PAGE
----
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I have the sense that f(x0,y0, ...) is indeterminate if the limit can be any complex number if we choose the right path to (x0, y0, ....). MathWorld and Wikedidia mention the subject, but it wasn't clear enough for me.

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My impression is that "indeterminate" is not a technical word with a precise meaning, but just a short way to say "undefined, and by the way be careful with taking limits here, because they won't behave sensibly".

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The term "indeterminate" is not really formally defined; it is used as a sort of vestigial phrase to describe certain limits in calculus (and, by extension, complex variables).

What it refers to is this. If you take a limit such at $\lim_{x \to 0} \frac{2x}{x}$ and replace the $x$ in the numerator and denominator with $0$, you get the fraction $0/0$. But the same thing happens if you take $\lim_{x \to 0} \frac{3x}{x}$ or $\lim_{x \to 0}\frac{0}{x}$, you also get $0/0$. But these three limits all have different values. We say that $0/0$ is the "indeterminate form" for these limits. There are ways to handle such limits, including L'Hoptial's rule, so it's useful to have a phrase for them.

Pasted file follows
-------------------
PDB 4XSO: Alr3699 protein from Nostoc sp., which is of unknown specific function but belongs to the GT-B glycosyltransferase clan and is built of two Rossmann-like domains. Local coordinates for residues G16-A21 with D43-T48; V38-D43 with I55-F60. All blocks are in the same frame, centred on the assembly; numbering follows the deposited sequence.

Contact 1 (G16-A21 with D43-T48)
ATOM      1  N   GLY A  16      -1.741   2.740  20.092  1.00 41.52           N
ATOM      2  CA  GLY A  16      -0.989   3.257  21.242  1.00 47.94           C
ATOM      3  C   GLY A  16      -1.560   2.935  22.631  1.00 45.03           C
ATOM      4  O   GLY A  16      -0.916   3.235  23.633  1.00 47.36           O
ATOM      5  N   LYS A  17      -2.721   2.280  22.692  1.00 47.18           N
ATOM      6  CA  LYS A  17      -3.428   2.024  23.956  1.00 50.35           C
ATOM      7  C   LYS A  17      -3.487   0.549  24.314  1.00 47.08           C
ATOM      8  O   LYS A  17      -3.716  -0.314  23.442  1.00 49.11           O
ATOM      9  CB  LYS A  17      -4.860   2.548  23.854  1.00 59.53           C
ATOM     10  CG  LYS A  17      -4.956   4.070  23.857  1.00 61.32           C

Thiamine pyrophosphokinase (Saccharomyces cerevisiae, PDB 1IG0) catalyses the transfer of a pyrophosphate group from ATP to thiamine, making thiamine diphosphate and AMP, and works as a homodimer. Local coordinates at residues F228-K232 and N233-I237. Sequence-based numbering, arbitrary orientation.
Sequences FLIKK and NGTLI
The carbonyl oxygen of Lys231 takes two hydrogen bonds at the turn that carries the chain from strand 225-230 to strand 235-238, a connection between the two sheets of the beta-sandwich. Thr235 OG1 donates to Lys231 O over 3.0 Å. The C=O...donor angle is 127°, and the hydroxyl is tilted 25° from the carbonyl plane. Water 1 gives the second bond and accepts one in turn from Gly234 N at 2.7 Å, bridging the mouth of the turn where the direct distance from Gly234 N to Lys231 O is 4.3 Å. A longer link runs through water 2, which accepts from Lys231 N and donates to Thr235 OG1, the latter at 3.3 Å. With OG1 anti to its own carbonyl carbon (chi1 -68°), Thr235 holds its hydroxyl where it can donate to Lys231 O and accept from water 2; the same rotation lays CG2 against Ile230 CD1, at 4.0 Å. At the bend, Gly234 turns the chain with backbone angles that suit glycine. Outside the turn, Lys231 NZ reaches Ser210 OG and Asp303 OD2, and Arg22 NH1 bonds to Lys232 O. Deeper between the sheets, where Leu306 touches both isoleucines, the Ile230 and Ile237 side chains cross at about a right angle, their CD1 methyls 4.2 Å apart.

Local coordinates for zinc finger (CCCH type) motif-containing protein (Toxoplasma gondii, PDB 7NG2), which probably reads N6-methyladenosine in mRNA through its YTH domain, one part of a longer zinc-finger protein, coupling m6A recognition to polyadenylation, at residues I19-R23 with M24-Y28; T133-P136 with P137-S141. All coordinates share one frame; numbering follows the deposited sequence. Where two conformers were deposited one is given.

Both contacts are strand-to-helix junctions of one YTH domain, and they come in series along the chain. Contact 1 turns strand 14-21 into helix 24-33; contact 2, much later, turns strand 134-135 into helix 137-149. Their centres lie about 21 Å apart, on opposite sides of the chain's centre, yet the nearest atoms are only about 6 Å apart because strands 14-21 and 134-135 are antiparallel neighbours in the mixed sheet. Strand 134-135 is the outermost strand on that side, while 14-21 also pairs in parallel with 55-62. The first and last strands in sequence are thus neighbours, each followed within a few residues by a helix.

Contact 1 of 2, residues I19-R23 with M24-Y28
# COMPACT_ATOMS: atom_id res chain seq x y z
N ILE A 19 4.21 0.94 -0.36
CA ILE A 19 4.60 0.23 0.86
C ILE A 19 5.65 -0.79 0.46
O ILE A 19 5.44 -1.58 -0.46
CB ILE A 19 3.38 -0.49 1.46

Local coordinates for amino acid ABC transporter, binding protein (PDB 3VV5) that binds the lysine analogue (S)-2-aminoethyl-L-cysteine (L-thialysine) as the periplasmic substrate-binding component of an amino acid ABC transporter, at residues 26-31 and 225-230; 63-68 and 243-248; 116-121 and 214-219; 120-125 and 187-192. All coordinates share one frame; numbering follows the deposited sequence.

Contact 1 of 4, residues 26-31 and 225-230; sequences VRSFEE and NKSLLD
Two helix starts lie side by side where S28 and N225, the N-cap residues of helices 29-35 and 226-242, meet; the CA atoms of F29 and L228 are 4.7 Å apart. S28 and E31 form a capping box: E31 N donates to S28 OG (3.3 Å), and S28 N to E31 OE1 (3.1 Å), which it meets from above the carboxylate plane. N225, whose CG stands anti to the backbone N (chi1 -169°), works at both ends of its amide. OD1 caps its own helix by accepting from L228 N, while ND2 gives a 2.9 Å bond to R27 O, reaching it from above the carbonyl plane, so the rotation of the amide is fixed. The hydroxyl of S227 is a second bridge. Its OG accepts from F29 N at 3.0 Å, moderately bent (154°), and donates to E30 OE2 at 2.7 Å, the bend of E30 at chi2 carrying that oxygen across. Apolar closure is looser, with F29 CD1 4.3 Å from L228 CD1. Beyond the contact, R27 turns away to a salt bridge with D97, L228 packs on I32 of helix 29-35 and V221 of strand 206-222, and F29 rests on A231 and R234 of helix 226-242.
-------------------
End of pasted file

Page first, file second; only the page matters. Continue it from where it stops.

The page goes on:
The odd thing about this terminology is that if we simplify the expression, a limit that used to be indeterminate may no longer be. For example $\lim_{x \to 0} \frac{0}{x}$ and $\lim_{x \to 0} 0$ are both limits of the same function, $f(x) = 0$, as $x$ approaches the same point, $0$. But the first one is indeterminate and the second isn't. This is one reason why "indeterminate" is not defined in calculus books, in practice: because it depends not just on the function but on how it is written.

Separately: if $f(z)$ is a complex function defined except at a point $w$, and you can make the limit $\lim_{z \to w} f(z)$ have any value you like by picking the right path to $w$, then the function $f$ is said to have an essential singularity at $w$. The term "indeterminate" is not usually used for that.

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